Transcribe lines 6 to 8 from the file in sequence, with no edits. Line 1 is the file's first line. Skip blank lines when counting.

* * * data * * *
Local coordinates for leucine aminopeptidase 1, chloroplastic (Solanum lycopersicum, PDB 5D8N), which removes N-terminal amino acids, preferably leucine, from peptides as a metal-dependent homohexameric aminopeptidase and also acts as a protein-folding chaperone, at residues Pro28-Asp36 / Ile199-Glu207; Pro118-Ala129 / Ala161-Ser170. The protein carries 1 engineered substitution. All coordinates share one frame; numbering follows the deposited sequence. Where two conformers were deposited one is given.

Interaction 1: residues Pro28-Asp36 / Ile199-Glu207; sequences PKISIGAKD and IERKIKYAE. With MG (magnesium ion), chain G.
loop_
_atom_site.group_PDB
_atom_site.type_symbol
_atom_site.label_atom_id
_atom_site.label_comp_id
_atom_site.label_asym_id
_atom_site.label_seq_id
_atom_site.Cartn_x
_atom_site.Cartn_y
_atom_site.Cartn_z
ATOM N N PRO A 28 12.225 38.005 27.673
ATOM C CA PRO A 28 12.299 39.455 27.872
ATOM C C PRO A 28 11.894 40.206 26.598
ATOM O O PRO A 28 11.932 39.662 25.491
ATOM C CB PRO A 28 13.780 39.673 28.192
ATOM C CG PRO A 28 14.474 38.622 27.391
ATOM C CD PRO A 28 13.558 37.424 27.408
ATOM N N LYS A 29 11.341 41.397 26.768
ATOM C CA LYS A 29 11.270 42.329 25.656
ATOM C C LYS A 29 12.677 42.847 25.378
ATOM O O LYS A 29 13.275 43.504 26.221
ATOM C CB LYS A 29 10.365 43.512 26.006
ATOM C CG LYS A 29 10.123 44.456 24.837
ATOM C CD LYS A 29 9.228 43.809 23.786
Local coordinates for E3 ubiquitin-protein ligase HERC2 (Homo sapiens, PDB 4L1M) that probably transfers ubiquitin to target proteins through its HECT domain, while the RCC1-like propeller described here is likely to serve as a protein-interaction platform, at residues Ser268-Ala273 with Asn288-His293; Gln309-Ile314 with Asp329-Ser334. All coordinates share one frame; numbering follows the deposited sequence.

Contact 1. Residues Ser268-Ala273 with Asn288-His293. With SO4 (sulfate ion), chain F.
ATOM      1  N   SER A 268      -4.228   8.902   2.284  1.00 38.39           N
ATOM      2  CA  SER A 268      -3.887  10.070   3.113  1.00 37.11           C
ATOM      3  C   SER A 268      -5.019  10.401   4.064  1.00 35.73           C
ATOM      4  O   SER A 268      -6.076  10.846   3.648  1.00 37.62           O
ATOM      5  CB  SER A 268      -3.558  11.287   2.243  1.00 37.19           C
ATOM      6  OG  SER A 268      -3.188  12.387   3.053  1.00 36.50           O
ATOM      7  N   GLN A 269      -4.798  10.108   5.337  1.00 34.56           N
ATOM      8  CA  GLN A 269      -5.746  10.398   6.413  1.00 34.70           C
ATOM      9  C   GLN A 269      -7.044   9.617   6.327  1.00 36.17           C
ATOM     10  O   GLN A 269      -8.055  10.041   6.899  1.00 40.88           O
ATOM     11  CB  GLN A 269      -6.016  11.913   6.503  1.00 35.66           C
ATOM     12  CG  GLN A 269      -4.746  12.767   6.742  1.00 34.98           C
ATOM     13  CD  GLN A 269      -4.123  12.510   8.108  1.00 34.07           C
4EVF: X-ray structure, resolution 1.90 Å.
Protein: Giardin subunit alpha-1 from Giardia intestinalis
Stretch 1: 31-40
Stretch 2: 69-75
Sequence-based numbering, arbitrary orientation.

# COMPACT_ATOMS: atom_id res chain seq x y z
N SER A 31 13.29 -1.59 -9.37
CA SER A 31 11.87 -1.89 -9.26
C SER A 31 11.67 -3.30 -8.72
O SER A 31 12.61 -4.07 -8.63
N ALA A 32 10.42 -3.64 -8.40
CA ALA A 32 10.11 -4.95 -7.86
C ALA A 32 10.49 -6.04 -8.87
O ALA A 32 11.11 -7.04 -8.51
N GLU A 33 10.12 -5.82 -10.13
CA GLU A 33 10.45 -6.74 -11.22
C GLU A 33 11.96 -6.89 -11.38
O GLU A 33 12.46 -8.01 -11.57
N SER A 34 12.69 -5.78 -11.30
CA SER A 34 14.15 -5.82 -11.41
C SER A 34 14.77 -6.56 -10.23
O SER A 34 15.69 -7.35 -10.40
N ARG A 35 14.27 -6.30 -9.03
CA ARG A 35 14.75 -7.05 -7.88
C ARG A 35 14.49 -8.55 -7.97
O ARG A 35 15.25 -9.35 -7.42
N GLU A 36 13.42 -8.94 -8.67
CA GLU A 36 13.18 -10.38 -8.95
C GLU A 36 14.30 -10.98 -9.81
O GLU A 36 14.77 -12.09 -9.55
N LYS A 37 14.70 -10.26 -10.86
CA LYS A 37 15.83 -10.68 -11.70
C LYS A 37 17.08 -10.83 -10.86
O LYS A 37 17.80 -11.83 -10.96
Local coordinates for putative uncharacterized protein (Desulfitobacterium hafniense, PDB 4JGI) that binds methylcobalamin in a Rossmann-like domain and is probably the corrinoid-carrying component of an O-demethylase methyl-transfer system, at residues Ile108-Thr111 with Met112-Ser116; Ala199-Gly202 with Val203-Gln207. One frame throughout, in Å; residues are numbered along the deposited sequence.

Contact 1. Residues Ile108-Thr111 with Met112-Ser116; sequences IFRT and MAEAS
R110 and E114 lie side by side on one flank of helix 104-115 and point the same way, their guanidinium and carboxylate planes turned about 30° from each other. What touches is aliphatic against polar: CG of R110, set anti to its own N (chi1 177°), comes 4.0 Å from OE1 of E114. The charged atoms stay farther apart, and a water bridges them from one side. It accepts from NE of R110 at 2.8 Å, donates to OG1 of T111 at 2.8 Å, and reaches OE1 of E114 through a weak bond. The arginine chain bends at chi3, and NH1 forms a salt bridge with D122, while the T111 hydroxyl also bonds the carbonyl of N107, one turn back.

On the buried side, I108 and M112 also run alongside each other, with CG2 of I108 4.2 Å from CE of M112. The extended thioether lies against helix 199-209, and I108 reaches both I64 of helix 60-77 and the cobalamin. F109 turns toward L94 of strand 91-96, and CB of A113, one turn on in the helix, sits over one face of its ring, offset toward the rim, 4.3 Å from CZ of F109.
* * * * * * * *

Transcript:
_atom_site.label_atom_id
_atom_site.label_comp_id
_atom_site.label_asym_id